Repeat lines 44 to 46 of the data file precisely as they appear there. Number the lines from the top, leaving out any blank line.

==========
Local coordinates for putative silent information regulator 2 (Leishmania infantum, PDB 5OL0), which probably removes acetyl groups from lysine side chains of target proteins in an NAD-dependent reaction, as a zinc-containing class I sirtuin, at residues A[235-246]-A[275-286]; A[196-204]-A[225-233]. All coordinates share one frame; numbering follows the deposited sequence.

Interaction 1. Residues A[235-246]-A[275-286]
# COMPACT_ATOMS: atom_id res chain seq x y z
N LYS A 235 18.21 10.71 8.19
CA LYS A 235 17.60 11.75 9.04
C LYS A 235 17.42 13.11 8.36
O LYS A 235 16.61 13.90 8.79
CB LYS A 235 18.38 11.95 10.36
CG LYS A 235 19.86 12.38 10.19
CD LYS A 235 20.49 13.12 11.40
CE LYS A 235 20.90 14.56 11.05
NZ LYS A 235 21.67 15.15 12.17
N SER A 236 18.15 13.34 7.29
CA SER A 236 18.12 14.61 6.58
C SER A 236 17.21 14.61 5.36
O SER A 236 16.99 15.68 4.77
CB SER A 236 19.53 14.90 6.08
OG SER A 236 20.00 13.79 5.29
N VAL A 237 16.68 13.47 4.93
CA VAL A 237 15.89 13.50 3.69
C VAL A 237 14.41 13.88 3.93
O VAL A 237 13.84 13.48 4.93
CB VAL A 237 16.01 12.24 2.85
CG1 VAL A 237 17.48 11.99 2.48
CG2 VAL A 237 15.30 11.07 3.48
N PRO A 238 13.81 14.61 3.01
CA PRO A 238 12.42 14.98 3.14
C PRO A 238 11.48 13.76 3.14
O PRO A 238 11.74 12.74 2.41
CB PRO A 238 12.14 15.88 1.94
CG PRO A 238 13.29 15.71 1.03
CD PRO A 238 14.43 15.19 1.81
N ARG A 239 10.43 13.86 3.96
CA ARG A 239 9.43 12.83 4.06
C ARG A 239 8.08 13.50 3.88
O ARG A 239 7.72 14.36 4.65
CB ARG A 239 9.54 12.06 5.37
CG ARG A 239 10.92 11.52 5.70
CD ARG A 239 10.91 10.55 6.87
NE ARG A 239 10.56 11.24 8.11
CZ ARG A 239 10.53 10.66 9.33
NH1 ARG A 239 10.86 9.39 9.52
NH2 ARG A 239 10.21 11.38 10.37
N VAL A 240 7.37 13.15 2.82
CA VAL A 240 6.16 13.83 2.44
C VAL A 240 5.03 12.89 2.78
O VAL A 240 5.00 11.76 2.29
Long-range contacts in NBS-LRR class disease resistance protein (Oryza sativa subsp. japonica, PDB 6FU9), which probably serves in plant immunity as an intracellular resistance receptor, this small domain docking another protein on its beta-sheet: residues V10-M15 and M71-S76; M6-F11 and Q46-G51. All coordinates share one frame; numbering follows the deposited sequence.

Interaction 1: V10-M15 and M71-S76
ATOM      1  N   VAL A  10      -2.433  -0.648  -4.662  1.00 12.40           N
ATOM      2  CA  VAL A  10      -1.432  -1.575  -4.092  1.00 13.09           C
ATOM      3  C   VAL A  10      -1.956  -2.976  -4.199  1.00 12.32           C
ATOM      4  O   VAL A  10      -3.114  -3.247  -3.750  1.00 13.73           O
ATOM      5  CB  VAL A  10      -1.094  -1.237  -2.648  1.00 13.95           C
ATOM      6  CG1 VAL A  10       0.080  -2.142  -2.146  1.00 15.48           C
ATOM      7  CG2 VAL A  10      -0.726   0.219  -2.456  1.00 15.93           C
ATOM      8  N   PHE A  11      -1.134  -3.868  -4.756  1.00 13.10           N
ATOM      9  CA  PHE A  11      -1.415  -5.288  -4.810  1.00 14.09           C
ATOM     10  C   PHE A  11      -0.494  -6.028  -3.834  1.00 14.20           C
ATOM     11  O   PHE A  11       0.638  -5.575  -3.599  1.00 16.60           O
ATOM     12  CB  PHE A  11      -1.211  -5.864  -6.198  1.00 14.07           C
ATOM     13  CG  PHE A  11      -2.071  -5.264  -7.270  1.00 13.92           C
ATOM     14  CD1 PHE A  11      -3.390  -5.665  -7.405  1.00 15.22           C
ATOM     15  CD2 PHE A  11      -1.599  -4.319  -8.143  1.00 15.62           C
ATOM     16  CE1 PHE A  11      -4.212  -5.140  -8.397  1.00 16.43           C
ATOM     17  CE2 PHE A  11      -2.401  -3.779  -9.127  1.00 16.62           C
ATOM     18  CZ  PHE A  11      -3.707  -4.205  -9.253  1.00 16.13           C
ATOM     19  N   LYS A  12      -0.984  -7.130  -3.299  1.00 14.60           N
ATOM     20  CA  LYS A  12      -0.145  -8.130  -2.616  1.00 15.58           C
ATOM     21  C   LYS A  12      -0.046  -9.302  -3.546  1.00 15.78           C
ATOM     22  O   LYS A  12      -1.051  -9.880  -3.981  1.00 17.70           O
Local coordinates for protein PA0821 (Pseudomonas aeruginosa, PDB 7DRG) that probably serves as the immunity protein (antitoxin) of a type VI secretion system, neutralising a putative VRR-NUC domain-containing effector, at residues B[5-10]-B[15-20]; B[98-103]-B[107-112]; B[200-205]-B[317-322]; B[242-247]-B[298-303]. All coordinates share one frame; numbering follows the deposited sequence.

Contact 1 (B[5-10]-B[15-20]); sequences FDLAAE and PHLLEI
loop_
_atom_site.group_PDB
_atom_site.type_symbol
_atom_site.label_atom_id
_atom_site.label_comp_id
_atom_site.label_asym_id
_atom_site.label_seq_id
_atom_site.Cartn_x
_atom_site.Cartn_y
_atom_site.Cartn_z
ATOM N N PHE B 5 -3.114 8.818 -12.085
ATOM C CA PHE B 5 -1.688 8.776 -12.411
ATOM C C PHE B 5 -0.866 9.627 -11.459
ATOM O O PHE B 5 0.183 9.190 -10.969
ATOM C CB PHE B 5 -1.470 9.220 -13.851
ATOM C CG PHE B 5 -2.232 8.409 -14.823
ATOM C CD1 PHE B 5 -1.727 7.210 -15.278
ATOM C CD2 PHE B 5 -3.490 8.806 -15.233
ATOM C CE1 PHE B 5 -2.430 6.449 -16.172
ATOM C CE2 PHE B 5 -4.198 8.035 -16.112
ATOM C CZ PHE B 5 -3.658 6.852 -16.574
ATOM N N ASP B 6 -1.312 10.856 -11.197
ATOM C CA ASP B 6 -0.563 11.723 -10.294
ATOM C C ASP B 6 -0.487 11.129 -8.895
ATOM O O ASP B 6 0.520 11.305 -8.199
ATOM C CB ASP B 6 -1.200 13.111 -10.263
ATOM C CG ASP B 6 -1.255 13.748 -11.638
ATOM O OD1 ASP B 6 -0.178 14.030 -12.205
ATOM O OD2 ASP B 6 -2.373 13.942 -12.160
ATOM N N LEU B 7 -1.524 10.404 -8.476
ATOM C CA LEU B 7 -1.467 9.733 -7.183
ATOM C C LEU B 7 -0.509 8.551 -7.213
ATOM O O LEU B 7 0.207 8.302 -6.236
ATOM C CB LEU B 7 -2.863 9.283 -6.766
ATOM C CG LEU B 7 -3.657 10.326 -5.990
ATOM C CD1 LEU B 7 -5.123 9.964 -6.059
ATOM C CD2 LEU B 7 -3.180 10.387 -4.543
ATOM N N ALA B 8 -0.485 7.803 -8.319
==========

N VAL A 240 7.37 13.15 2.82
CA VAL A 240 6.16 13.83 2.44
C VAL A 240 5.03 12.89 2.78